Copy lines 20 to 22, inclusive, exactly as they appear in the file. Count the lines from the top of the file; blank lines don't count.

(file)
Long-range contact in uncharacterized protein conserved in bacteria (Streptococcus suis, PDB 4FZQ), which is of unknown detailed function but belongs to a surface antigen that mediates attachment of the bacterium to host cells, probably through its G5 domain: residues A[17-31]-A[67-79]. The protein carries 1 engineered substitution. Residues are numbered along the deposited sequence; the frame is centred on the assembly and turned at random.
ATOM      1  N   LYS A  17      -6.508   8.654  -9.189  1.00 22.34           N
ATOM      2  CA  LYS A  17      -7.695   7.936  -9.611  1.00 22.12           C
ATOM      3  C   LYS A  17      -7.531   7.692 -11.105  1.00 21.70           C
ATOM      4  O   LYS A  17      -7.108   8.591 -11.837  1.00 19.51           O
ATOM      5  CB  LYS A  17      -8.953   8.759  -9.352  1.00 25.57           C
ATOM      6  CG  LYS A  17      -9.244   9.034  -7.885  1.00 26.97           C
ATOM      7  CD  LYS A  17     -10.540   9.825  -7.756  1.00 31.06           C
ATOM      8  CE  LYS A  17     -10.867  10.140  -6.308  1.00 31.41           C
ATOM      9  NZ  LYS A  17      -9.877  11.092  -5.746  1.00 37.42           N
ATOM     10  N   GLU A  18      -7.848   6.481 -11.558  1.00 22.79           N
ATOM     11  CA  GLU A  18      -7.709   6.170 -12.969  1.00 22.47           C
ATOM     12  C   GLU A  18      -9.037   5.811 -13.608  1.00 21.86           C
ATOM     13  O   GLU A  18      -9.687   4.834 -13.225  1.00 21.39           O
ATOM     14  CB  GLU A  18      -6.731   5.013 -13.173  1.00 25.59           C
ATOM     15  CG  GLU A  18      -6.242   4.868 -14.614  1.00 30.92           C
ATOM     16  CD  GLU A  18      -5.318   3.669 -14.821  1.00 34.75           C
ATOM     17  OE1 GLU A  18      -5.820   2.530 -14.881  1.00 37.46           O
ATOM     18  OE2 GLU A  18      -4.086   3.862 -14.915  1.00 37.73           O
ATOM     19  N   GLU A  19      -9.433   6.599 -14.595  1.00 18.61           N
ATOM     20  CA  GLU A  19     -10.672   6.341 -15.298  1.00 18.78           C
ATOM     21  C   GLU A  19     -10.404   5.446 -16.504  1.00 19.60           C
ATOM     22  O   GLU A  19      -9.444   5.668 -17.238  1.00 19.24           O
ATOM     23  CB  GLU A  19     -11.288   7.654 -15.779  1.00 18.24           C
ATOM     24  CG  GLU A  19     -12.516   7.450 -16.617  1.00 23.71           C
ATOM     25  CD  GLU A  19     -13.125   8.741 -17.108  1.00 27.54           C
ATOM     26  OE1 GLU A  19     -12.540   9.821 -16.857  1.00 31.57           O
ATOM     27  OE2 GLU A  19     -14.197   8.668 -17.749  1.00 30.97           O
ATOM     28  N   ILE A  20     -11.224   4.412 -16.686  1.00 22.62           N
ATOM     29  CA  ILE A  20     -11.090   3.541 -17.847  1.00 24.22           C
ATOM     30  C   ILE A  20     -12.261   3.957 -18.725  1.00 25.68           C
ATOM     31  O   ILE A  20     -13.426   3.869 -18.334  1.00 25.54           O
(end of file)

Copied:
ATOM     19  N   GLU A  19      -9.433   6.599 -14.595  1.00 18.61           N
ATOM     20  CA  GLU A  19     -10.672   6.341 -15.298  1.00 18.78           C
ATOM     21  C   GLU A  19     -10.404   5.446 -16.504  1.00 19.60           C